As he had done countless times before, Rich Williams, a fit, lean, 62-year-old, joined friends for a long bicycle ride through Lebanon County farm country on the morning of Sept. 4, 2021, unaware of the ticking time bomb in his chest.
He has no memory of what happened next. The cardiac arrest, the bike crash, the ambulance ride to the hospital – it’s all a blur. What he knows is that he is alive today because friends leapt to his aid, called 911, and performed cardiopulmonary resuscitation (CPR) in the crucial minutes before help came.
It’s a compelling reminder of the unpredictable nature of sudden cardiac arrest, and the vital role ordinary bystanders can play when the unexpected happens.
More than 350,000 people suffer sudden cardiac arrest outside of the hospital each year, and about 90% die, according to the Centers for Disease Control and Prevention (CDC). Nearly 80% of sudden cardiac arrests occur at home or in a nursing home setting, while about 21% occur at work and in other public areas. Warning signs are rare.
“I heard someone holler ‘Rich went down,’” said fellow rider Bobbie Ayers, a registered nurse and clinical vendor consultant at Capital Blue Cross. That triggered a textbook emergency response.
Someone called 911. Ayers checked for Williams’ pulse while Jennifer Stokes, a nurse at Penn State Milton S. Hershey Medical Center, began rapid chest compressions to preserve blood flow to the brain.
Paramedics arrived on the scene within about 12 minutes, restarted Williams’ heart with one jolt of electricity from their automated external defibrillator (AED), and sped him off to Good Samaritan Hospital in Lebanon.
While Ayers and Stokes are well informed on CPR techniques, the CDC urges bystanders who witness sudden cardiac arrest to help even if they have no such training:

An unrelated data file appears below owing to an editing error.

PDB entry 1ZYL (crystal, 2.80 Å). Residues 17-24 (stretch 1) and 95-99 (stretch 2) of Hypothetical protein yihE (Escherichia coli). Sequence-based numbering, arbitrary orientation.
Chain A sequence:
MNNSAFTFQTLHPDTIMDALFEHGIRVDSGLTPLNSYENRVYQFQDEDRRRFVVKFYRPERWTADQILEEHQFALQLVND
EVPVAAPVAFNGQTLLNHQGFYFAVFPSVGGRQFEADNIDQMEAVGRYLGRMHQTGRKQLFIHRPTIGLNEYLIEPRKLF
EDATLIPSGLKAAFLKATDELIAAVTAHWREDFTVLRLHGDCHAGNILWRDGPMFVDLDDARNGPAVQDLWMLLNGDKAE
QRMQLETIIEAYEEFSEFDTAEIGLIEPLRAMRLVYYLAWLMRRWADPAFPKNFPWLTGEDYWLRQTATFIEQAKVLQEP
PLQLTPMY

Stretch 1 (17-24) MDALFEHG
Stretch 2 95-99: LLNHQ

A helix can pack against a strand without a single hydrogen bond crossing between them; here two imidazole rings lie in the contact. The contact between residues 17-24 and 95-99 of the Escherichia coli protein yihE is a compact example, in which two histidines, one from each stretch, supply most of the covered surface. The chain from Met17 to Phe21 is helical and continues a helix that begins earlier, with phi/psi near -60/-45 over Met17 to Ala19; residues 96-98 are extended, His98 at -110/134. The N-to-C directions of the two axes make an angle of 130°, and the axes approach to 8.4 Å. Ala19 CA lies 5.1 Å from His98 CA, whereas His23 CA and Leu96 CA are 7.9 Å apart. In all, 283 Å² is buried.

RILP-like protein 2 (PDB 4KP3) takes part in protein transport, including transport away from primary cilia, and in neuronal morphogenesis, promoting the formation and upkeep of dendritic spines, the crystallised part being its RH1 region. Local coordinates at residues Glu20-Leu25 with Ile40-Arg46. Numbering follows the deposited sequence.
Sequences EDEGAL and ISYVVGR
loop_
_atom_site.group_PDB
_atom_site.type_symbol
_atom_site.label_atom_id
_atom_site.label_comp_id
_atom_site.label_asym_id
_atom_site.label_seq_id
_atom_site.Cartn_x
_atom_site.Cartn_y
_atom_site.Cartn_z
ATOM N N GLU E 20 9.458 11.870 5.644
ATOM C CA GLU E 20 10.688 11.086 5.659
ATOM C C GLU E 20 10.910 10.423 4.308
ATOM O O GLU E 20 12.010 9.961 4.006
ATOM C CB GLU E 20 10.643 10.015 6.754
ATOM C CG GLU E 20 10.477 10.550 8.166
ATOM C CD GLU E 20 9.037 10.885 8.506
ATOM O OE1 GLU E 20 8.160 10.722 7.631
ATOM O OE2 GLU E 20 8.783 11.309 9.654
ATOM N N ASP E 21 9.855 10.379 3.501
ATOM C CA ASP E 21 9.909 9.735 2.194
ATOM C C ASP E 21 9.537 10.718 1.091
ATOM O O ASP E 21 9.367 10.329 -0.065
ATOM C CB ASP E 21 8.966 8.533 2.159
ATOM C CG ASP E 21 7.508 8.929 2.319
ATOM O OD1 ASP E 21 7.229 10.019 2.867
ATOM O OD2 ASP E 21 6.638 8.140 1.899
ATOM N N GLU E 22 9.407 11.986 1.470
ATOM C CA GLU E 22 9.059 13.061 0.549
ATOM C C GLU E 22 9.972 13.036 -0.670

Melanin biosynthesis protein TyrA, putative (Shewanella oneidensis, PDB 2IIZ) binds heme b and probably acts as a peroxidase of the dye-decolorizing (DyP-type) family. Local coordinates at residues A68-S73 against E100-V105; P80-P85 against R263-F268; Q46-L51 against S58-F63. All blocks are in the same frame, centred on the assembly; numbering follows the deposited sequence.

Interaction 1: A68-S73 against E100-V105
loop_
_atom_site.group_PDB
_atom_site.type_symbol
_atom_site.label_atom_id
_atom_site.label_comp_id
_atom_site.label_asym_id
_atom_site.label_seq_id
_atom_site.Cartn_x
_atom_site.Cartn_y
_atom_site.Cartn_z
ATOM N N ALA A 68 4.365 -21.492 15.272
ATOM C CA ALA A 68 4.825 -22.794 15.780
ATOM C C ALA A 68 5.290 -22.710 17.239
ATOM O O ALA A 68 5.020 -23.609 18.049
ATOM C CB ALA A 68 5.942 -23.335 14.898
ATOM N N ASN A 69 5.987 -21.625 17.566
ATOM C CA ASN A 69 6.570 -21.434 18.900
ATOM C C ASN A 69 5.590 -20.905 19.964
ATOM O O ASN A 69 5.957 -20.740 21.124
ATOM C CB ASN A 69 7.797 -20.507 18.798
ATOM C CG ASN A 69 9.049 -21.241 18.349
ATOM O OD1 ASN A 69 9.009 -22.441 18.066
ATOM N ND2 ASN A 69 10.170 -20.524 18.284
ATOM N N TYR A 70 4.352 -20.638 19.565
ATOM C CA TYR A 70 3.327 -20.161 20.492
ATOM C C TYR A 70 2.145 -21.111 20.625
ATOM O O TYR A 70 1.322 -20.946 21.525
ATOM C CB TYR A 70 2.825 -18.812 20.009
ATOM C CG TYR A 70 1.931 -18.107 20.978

- Call 911
- Start CPR chest compressions. Push down hard and fast in the center of the chest with about 100 to 120 pushes per minute. The American Heart Association recommends pushing to the beat of songs like “Stayin Alive,” by the Bee Gees, or “I Will Survive,” by Gloria Gaynor.
- Use enough force to push the chest down about two inches.
- If in a high-traffic public building or arena, ask available bystanders to try to locate an AED while you continue chest compressions. AEDs are increasingly common in public places.
- Continue CPR chest compressions until medical help arrives.
Studies show the chance of survival can double or triple for a person who receives CPR in the minutes before medical help arrives, according to the CDC.
“This could happen anywhere,” said Ayers. “Just as an innocent bystander you could save somebody’s life and allow them to get another chance.”
On Dec. 4, three months to the day after he got another chance, and nearly three months after surgeons performed quintuple bypass surgery to restore normal function to his heart, Williams saddled up for a 27-mile ride through farm country.
Blood now flows freely through Williams’ surgically repaired heart. “I’m feeling better than I have in years,” he said. “It’s like night and day.
“There is no way to express the gratitude I have,” he added. “I feel that encouraging people to learn about CPR is really a civic duty of mine at this point. You just don’t know when somebody is going to need help.”